What Are Email Headers?

The email header is a code snippet in an HTML email, that contains information about the sender, recipient, email’s route to get to the inbox and various authentication details.

What it looks like?

Main points of E-mail headers

1. Received: from

Received: from indicates us from which e-mail address we received e-mail, also we can see IP address from which e-mail was sent.

Timestamps and destination e-mail also included.

ESMPT ID – Enhanced Simple Mail Transport Protocol.

It is the method that computers connected to the Internet use to send email.

It is also the method that servers use to transfer email between them.

SMTP transactions typically have 4 parts:

· HELO (EHLO) Extended Simple Mail Transfer Protocol, where the computers talking identify themselves

· MAIL FROM, the envelope sender of the message is given

· RCPT TO, the address or addresses that the message will be sent to

· DATA, the actual message (which also has all the message headers, including From: and To:)

Many spam filters, run after HELO, MAIL FROM and RCPT TO, but before DATA. That's because, once you accept the DATA, you can no longer bounce the message. That is why any filters that run on the message content, including filters you set up yourself, cannot bounce mail.

2. Message-ID

Message-ID reveals us a unique message identification number which is genuine

3. MIME-version

Multipurpose Internet Mail Extensions are an Internet standard that extends the format of email by supporting text and non-text attachments like audio, video, images, message bodies with multiple parts, etc.

4. X-Spam-Summary

Spamcop, SpamAssasin and etc. Rules which identifies Spam mail.

5. X-CSA-Complaints


CSA acts as a neutral interface between mailbox providers and senders of commercial e-mails. The quality standards arise out of prevailing law and the technical requirements for mailbox providers.

6. Content-Type

Encryption method to view older e-mails on new technology.

7. E-mail signatures

DKIM - special header placed into each email message containing information about the sender, the message, and the public key location required for verification. This header field is required by all mailbox providers that use DKIM to verify your identity, including AOL, Gmail, Outlook.com, and Yahoo!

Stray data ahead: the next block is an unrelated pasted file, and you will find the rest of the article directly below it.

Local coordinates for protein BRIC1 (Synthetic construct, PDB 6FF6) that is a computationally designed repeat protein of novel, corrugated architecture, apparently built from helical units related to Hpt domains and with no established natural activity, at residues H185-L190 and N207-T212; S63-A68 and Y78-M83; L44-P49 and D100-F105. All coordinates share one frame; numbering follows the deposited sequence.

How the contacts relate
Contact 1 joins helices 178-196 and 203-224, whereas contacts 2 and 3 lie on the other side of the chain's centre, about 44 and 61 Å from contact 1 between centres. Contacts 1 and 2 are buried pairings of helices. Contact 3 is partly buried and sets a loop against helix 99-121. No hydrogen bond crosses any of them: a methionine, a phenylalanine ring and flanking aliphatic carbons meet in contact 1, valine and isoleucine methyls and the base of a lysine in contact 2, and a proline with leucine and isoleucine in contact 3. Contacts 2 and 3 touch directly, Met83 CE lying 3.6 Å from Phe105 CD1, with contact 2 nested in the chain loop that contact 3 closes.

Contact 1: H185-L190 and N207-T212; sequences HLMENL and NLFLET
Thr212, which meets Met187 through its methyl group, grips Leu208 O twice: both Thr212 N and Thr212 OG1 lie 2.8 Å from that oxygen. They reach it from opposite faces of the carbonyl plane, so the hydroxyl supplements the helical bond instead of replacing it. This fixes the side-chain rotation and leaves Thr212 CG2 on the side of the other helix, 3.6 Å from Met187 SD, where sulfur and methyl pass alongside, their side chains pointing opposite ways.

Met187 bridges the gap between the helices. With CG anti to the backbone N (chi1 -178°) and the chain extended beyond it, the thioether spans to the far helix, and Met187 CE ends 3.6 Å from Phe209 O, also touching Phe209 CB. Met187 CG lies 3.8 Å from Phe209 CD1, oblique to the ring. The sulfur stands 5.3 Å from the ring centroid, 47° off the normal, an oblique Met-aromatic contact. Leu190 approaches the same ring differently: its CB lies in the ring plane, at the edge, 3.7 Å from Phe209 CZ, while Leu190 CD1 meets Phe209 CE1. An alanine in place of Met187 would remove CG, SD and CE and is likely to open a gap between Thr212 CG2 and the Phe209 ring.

v, Version—version of DKIM standard being used

a, Algorithm—cryptographic algorithm used to create the hash

c, Canonicalization—whether changes to the email like whitespace or line wrapping is allowed.

s, Selector—selector to query the correct public key from the d value

d, Domain—the domain that signed the message

h, Headers—the SMTP headers that are included in the cryptographic hash

i, Identity—the identity of the signer, in email address format

b, Signature—the cryptographic signature of the headers and email body


1. How can I see the headers of a message?

Gmail: Click on the down arrow, next to the Reply button, at the top right corner of the message. Select "Show original".

Hotmail: Click on the down arrow, next to the Reply button, at the top right corner of the message. Select "View Message Source".

Yahoo!: At the bottom right corner of the message, click the link for "Full Headers".

Outlook 2010: Open the email in a separate window. Click the "File" tab. Select the Properties button. They are in the Internet Headers box.

Outlook 2007: Click on the small arrow to the right of Options. They are in the Internet headers box.

Outlook 2003: Right clicking on the message from your mailbox and select Options. They are in the Internet Headers box.

Thunderbird: Click View > Message Source.

Mac Mail.app: Click View->Message->Full Headers, or Shift-Command-H.

Microsoft Exchange: Click on File->Properties->Internet.

Eudora Pro: Go to the toolbar just above the message, and click the button that reads "blah blah blah".

AOL Mail: Right click on the message, then select "View Message Source".

Mutt: Hit "h".

Pegasus E-mail: press Ctrl-H.

2. Why do so many headers start with X-?

Any computer that handles a message is allowed to append its own headers. By convention, if a system wants to add its own custom header, it starts with X-. This is so they can be sure their custom headers don't accidentally take the name of any defined header, current or future.

3. What is an envelope sender?

An email has two addresses associated with sending it: the envelope sender, and the From: address. The envelope sender is where computers should respond (in the case of bounce messages or errors); the From: address is where people should respond. In most cases, the envelope sender and the From: address match. But they don't always, and they don't have to. Unfortunately, this is a "feature" of email that spammers and scammers can and do abuse. When you get a message picked up as spam that's "from" your bank, or another trusted institution, they've generally changed the From: address to be at a domain you recognize, while leaving the envelope sender as something they control.

4. What to do if you received SPAM e-mail with Heficed IP address?

First of all you need to extract header from your e-mail, check out above then to open https://www.heficed.com/report-abuse website and fill the form, our lovely team will handle all issues efficiently.

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